"Sambadarosa" by Talita Suassana.

A deep love for Brazilian culture runs throughout the paintings of Talita Suassuna. Growing up in São Paulo, Suassuna listened to Brazilian music everyday. The rhythms of bossa nova, ijexá, and capoeira soon began to structure her artwork.

“Sambadarosa,” for example, is a unique, colorful piece inspired by the bossa nova song “Samba da Rosa” by Brazilian artist, poet, and composer Vinicius de Moraes.

“All the lace, flowers, and nature in ‘Sambadarosa’ symbolize women and female-related handicraft work and jobs,” Suassuna says. “I like to use bold and round shapes and mix it with straight lines and also drips to break up the art a little bit. Shapes, colors, and moods of songs and poems help create my art masterpieces.”

The other main inspiration for Suassuna’s art-making process is her family. “Motherhood certainly changes a woman’s life forever, and that’s when you truly understand the meaning of life,” she says.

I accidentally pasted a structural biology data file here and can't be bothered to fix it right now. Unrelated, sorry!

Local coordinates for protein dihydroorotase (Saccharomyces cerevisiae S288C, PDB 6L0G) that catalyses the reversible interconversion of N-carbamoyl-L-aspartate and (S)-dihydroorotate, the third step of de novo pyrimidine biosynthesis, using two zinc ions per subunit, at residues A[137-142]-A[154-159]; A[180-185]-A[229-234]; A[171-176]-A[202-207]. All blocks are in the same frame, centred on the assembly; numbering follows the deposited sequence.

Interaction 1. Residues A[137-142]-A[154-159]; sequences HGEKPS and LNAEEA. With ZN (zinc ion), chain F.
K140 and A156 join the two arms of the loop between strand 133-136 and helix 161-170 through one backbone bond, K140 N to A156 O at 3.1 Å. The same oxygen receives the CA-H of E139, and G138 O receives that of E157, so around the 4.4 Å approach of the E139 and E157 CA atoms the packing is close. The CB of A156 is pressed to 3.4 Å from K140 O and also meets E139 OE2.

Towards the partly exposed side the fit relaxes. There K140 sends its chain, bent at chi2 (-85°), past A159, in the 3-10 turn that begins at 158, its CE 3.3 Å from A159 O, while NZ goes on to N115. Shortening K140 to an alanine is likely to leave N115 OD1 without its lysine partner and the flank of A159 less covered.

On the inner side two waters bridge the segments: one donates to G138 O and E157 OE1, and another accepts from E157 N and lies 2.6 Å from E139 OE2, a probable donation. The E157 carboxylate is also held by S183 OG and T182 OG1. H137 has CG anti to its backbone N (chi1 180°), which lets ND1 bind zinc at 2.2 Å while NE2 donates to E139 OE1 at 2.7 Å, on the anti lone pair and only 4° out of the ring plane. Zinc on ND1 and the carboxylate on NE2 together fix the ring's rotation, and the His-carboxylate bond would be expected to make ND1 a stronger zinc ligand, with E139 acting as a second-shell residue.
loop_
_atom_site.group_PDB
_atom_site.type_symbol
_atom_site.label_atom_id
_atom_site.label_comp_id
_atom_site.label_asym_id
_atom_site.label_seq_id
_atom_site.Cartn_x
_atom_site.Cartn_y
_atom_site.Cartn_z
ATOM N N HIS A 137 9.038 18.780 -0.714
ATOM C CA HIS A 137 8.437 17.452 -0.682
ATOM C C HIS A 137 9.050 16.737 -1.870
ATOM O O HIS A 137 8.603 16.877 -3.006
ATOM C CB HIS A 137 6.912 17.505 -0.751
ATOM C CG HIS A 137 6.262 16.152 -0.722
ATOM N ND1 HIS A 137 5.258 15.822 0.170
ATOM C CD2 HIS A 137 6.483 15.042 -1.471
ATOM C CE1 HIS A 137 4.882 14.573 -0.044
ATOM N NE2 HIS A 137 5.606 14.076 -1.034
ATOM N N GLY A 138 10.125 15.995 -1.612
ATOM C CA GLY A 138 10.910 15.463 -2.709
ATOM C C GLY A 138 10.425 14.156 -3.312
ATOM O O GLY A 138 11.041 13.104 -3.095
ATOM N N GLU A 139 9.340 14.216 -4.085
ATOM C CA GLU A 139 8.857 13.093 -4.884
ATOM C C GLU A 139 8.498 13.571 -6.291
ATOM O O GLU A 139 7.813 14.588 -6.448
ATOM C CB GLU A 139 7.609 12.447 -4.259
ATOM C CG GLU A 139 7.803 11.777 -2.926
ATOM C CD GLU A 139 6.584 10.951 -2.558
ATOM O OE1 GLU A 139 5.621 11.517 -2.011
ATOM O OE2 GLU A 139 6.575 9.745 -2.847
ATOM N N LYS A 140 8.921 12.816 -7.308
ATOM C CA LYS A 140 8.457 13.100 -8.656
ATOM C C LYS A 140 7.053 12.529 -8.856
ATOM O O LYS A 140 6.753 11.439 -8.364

The cycle of life and nature are a repeated subject in her artwork, appearing strongly in pieces such as “Waking Up 7,” which depicts the process by which a woman becomes a mother and nurtures her child.

"Waking Up 7" by Talita Suassuna.

After moving from Brazil to the United States, Suassuna continued pursuing her passion for art by taking art classes at UC Berkeley and California College of the Arts. After having taken a brief hiatus from college, Suassuna recently landed a merit scholarship from California College of the Arts.

“Art represents life to me and it keeps me focused, interested, and alive,” she says. “Making art is not just therapy but also a job and a necessity to keep me healthy and in balance.”

To see more of Talita Suassuna’s art, visit the Tikkun Daily Art Gallery and go to the artist’s website.

Isabella Ohlmeyer is a junior at San Francisco State University studying print journalism. A passionate journalist, she is currently a freelance writer for Tri-City Voice Newspaper and a summer Editorial Intern with Pleasanton Weekly.


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